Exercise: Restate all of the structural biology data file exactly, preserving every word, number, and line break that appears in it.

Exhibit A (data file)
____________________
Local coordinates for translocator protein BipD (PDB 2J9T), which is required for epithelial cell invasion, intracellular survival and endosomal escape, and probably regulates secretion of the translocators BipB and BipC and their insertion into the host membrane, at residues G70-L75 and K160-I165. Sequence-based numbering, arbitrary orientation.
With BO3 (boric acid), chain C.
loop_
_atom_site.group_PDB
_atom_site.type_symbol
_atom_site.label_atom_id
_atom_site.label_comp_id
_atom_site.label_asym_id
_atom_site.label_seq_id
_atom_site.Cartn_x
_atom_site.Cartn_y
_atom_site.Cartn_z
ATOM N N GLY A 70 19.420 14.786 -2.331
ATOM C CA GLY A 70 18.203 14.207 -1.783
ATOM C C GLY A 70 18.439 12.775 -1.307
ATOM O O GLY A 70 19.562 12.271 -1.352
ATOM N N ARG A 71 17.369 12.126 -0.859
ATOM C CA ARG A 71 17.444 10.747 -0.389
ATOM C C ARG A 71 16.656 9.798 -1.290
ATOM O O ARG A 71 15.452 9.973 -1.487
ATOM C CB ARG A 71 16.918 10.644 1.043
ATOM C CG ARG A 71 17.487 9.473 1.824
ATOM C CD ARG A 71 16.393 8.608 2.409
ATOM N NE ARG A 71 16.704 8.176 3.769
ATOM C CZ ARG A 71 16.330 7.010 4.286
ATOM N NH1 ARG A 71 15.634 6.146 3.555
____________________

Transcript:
Local coordinates for translocator protein BipD (PDB 2J9T), which is required for epithelial cell invasion, intracellular survival and endosomal escape, and probably regulates secretion of the translocators BipB and BipC and their insertion into the host membrane, at residues G70-L75 and K160-I165. Sequence-based numbering, arbitrary orientation.
With BO3 (boric acid), chain C.
loop_
_atom_site.group_PDB
_atom_site.type_symbol
_atom_site.label_atom_id
_atom_site.label_comp_id
_atom_site.label_asym_id
_atom_site.label_seq_id
_atom_site.Cartn_x
_atom_site.Cartn_y
_atom_site.Cartn_z
ATOM N N GLY A 70 19.420 14.786 -2.331
ATOM C CA GLY A 70 18.203 14.207 -1.783
ATOM C C GLY A 70 18.439 12.775 -1.307
ATOM O O GLY A 70 19.562 12.271 -1.352
ATOM N N ARG A 71 17.369 12.126 -0.859
ATOM C CA ARG A 71 17.444 10.747 -0.389
ATOM C C ARG A 71 16.656 9.798 -1.290
ATOM O O ARG A 71 15.452 9.973 -1.487
ATOM C CB ARG A 71 16.918 10.644 1.043
ATOM C CG ARG A 71 17.487 9.473 1.824
ATOM C CD ARG A 71 16.393 8.608 2.409
ATOM N NE ARG A 71 16.704 8.176 3.769
ATOM C CZ ARG A 71 16.330 7.010 4.286
ATOM N NH1 ARG A 71 15.634 6.146 3.555